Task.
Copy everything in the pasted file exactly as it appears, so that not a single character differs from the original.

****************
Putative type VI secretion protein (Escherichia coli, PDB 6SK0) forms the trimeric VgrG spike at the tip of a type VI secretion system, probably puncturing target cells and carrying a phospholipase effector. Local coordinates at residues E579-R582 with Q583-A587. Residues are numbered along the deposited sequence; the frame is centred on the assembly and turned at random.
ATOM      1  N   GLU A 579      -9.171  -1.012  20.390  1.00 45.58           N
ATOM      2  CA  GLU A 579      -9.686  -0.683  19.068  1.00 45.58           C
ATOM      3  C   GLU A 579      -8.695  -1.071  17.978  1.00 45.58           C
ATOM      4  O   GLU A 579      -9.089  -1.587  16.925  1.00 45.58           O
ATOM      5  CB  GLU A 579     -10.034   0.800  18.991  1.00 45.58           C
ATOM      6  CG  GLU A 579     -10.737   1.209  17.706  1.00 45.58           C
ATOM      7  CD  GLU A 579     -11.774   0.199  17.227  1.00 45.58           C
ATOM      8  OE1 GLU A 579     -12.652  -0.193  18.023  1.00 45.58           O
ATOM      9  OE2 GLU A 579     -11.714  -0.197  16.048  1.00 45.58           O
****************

Putative type VI secretion protein (Escherichia coli, PDB 6SK0) forms the trimeric VgrG spike at the tip of a type VI secretion system, probably puncturing target cells and carrying a phospholipase effector. Local coordinates at residues E579-R582 with Q583-A587. Residues are numbered along the deposited sequence; the frame is centred on the assembly and turned at random.
ATOM      1  N   GLU A 579      -9.171  -1.012  20.390  1.00 45.58           N
ATOM      2  CA  GLU A 579      -9.686  -0.683  19.068  1.00 45.58           C
ATOM      3  C   GLU A 579      -8.695  -1.071  17.978  1.00 45.58           C
ATOM      4  O   GLU A 579      -9.089  -1.587  16.925  1.00 45.58           O
ATOM      5  CB  GLU A 579     -10.034   0.800  18.991  1.00 45.58           C
ATOM      6  CG  GLU A 579     -10.737   1.209  17.706  1.00 45.58           C
ATOM      7  CD  GLU A 579     -11.774   0.199  17.227  1.00 45.58           C
ATOM      8  OE1 GLU A 579     -12.652  -0.193  18.023  1.00 45.58           O
ATOM      9  OE2 GLU A 579     -11.714  -0.197  16.048  1.00 45.58           O